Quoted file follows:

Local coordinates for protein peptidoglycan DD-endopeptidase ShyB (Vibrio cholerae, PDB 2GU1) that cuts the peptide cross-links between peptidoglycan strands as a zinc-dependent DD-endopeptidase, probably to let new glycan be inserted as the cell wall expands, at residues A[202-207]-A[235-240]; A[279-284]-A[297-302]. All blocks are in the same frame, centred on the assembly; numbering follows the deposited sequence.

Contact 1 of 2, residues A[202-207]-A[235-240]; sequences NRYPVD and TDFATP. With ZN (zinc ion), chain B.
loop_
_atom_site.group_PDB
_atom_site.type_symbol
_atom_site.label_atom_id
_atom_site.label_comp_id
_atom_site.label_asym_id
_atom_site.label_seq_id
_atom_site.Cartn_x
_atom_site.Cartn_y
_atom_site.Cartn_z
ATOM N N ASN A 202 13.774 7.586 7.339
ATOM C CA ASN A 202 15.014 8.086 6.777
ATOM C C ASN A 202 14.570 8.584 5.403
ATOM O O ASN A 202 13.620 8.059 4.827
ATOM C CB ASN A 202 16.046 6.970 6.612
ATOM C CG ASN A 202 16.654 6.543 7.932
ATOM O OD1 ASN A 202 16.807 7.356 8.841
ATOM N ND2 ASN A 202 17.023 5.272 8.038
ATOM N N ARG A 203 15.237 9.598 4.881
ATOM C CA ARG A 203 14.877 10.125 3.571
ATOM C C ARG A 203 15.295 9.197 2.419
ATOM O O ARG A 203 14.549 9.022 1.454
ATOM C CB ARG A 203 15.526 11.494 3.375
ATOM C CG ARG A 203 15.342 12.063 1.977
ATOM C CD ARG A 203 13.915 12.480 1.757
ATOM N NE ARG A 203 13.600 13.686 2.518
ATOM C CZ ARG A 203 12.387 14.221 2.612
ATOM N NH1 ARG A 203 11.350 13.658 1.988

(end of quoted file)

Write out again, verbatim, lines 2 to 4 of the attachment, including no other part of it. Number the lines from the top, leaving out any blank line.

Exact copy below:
Contact 1 of 2, residues A[202-207]-A[235-240]; sequences NRYPVD and TDFATP. With ZN (zinc ion), chain B.
loop_
_atom_site.group_PDB